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Accepting Advice

Accepting Advice

I have always been challenged with listening to advice. When I was younger, I simply remained stubborn and probably fought to do the exact opposite of what anyone told me to do...with complete disregard to how well intentioned the suggestions may have been. Now, I am getting better to listening to my friends when I know that they know what they are talking about. Not just listening, but listening and acting on what they have to teach me. It takes me some time to marinate on what I could change in my life to benefit myself, but lately, I have noticed that I am getting around to accepting good advice.

I have always had horrible battles with running. There are a lot of reasons why, but basically, I never believed that I was cut out for it. I could always walk for miles and miles and miles, but for me running was practically impossible. About a year ago, I started running and walking, and I was doing okay, baby steps style. Then after one run, I threw my sciatic out…so again I was in the place where I thought that my body just really wasn’t made for it. Then two things happened. The first was that one really good friend of mine told me I needed to get a good pair of running shoes. Thank you Lis. It is not like I haven’t been told this before, but in that moment what she said sank in. The second thing that happened was that I read an article that talked about running, and noticed two specific things it recommended. It stated that runners having trouble need to focus on slowing down and standing up straight. That rang a bell for me because I am a huge posture campaigner. So I went out and got the shoes and I tried again. It was brilliant; those three components were what I needed personally to get going. I can run, and I am getting better at it all of the time.

I think that it is possible that strong independent people sort of filter out information pertaining to things that they think they are supposed to know. Like a lot of men in regards to sex…they would be insulted if you asked them to read a book on the subject, right? They are supposed to be born knowing how to be sex gods, or so many of them think. When I though back to running, and doing it as a kid, all that I remember was that the gym teachers would throw us out on the track and tell us to go. I never got one iota of instruction. So in my mind, running was something that you just knew how to do, not something that you needed to learn how to do. Why would I listen to people who told me if I tried this or that, then maybe it would work out for me? Because I was stubborn, and believed that I had tried many times and failed, so I was never going to succeed.

Most of the time, our friends can see the challenges that we are facing more clearly than we can. It’s that whole perspective thing, and how when we are too close to an image, we can’t make out the whole picture. I recommend, which is advice in itself, that we all work harder to truly listen to what our trusted friends have to tell us. It can be challenging, and humbling, but we stand to gain a lot. If I can do it, I think that anyone can. It doesn’t just apply to the running. When I take my time and finally accept my husband’s suggestions; things usually turn out pretty well. Our friends and families serve many purposes in our lives, and helping to lead us in the right direction is one of them. Of course, we must listen to our own inner voices, and determine which people in our lives are truly helpful in leading us. I know that I have friends whose advice I definitely should not follow, but if I am discerning, I stand to learn a lot.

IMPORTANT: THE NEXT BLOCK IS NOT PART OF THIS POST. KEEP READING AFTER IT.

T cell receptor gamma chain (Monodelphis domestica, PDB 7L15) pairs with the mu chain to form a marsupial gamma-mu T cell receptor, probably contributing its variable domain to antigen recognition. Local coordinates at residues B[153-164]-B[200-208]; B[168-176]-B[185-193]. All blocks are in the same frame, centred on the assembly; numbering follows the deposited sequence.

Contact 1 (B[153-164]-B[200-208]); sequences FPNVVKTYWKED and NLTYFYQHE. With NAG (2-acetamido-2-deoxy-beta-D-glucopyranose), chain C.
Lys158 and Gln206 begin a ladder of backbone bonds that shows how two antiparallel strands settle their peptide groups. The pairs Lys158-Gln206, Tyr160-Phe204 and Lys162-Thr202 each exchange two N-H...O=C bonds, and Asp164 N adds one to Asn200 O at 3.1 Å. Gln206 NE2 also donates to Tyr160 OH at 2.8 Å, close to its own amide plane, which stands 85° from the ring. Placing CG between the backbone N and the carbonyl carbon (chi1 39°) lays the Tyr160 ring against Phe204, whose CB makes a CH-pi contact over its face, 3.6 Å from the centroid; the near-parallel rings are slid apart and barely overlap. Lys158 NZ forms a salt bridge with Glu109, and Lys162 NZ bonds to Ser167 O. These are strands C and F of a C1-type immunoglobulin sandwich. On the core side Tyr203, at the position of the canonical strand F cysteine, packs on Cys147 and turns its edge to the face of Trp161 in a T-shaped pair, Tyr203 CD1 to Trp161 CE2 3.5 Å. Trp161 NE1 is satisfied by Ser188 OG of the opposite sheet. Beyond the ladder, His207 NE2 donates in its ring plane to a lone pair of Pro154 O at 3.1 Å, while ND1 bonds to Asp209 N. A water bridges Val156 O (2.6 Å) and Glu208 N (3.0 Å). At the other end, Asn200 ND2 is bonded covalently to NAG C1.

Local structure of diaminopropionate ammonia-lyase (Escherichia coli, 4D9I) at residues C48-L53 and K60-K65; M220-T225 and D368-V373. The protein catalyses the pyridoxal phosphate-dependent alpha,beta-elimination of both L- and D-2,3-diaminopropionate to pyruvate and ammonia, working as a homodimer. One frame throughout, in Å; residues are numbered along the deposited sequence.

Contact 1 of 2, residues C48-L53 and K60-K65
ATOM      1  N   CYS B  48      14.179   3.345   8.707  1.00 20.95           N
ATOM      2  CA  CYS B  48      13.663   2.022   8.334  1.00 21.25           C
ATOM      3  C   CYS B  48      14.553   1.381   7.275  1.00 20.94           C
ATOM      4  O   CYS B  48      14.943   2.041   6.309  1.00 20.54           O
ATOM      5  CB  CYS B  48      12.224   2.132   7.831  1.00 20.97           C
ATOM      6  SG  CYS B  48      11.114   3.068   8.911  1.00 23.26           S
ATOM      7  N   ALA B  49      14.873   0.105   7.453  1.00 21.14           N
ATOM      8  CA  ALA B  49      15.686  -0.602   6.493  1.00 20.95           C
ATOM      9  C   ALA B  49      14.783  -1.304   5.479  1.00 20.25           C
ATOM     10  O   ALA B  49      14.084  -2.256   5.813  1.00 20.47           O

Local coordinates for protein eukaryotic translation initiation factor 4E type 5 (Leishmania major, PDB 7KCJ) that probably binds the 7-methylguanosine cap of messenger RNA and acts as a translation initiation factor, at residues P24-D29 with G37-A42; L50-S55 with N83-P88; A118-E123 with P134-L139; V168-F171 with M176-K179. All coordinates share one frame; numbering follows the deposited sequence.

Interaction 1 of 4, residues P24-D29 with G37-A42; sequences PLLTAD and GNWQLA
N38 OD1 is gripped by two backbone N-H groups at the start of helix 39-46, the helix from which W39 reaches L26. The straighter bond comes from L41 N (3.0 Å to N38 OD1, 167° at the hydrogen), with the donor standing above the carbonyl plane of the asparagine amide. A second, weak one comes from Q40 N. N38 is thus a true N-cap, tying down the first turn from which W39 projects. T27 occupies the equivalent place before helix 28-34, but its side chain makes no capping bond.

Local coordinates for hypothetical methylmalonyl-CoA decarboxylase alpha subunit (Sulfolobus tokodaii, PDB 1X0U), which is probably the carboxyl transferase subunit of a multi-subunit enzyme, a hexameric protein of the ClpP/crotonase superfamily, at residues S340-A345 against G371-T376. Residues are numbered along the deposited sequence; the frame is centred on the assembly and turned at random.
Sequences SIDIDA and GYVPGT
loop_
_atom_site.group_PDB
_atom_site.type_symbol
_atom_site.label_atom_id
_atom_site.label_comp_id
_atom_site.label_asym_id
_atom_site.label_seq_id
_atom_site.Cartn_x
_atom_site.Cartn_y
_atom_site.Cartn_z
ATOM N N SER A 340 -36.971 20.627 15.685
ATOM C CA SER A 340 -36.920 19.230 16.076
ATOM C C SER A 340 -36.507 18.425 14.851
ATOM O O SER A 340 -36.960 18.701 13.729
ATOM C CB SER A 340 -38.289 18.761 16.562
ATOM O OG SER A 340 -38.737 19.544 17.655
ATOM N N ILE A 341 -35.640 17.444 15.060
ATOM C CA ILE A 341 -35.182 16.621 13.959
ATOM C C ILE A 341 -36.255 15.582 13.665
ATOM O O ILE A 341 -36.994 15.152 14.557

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Crustless Pumpkin Pie

This sophisticated version of pumpkin pie is amazingly smooth & rich. It is also Gluten-Free & free of Refined Sugar. 


29oz pumpkin puree - 1 lg. can
1 stick unsalted butter - softened
8oz cream cheese - softened
5 eggs
1 tbsp. vanilla extract
1 tsp. pumpkin pie spice
1/2 c. honey
1 c. GF flour 

Whipped cream:

1 c. heavy cream
1 tsp. vanilla extract

Honey to drizzle on top.

Making it Happen:

Combine all of the ingredients for the pie in a mixing bowl and mix on medium speed until well combined. When the batter is smooth, pour it into a greased 9x13 baking pan and bake in an oven pre-heated to 350 degrees for one hour.

Allow the pie to cool for 30 minutes before slicing.

To make the whipped cream, blend the chilled heavy cream in a chilled bowl on high speed until it begins to thicken, add the vanilla and continue blending until the cream is thick. 

Plate pie with whipped cream & drizzle with honey. Enjoy!